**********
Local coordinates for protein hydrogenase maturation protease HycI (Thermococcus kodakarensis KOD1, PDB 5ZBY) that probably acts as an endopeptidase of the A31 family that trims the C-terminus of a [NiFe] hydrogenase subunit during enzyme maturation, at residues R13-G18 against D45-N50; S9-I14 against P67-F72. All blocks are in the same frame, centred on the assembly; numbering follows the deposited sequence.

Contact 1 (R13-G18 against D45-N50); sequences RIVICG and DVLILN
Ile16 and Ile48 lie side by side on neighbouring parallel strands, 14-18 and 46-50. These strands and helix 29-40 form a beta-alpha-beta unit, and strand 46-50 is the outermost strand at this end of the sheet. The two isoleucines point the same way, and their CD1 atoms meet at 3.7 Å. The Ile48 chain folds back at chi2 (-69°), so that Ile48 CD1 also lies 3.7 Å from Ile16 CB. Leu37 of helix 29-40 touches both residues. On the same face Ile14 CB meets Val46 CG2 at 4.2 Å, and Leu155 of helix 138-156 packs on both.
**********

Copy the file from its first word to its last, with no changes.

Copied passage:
Local coordinates for protein hydrogenase maturation protease HycI (Thermococcus kodakarensis KOD1, PDB 5ZBY) that probably acts as an endopeptidase of the A31 family that trims the C-terminus of a [NiFe] hydrogenase subunit during enzyme maturation, at residues R13-G18 against D45-N50; S9-I14 against P67-F72. All blocks are in the same frame, centred on the assembly; numbering follows the deposited sequence.

Contact 1 (R13-G18 against D45-N50); sequences RIVICG and DVLILN
Ile16 and Ile48 lie side by side on neighbouring parallel strands, 14-18 and 46-50. These strands and helix 29-40 form a beta-alpha-beta unit, and strand 46-50 is the outermost strand at this end of the sheet. The two isoleucines point the same way, and their CD1 atoms meet at 3.7 Å. The Ile48 chain folds back at chi2 (-69°), so that Ile48 CD1 also lies 3.7 Å from Ile16 CB. Leu37 of helix 29-40 touches both residues. On the same face Ile14 CB meets Val46 CG2 at 4.2 Å, and Leu155 of helix 138-156 packs on both.